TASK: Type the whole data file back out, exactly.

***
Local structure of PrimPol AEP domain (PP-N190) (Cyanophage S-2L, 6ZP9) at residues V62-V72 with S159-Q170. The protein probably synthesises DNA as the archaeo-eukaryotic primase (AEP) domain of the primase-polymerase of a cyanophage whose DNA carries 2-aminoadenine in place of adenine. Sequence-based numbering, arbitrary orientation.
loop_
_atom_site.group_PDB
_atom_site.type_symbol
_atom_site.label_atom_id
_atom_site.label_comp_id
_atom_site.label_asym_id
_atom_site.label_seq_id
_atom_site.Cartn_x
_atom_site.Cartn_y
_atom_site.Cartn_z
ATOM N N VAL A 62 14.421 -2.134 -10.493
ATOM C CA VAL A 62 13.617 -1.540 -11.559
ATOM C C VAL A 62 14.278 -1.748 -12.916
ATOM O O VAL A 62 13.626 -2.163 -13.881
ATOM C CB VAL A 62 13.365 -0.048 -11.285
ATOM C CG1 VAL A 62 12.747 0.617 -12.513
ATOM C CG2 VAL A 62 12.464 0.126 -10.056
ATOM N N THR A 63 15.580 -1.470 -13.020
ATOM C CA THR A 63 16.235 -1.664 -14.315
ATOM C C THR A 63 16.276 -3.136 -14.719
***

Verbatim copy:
Local structure of PrimPol AEP domain (PP-N190) (Cyanophage S-2L, 6ZP9) at residues V62-V72 with S159-Q170. The protein probably synthesises DNA as the archaeo-eukaryotic primase (AEP) domain of the primase-polymerase of a cyanophage whose DNA carries 2-aminoadenine in place of adenine. Sequence-based numbering, arbitrary orientation.
loop_
_atom_site.group_PDB
_atom_site.type_symbol
_atom_site.label_atom_id
_atom_site.label_comp_id
_atom_site.label_asym_id
_atom_site.label_seq_id
_atom_site.Cartn_x
_atom_site.Cartn_y
_atom_site.Cartn_z
ATOM N N VAL A 62 14.421 -2.134 -10.493
ATOM C CA VAL A 62 13.617 -1.540 -11.559
ATOM C C VAL A 62 14.278 -1.748 -12.916
ATOM O O VAL A 62 13.626 -2.163 -13.881
ATOM C CB VAL A 62 13.365 -0.048 -11.285
ATOM C CG1 VAL A 62 12.747 0.617 -12.513
ATOM C CG2 VAL A 62 12.464 0.126 -10.056
ATOM N N THR A 63 15.580 -1.470 -13.020
ATOM C CA THR A 63 16.235 -1.664 -14.315
ATOM C C THR A 63 16.276 -3.136 -14.719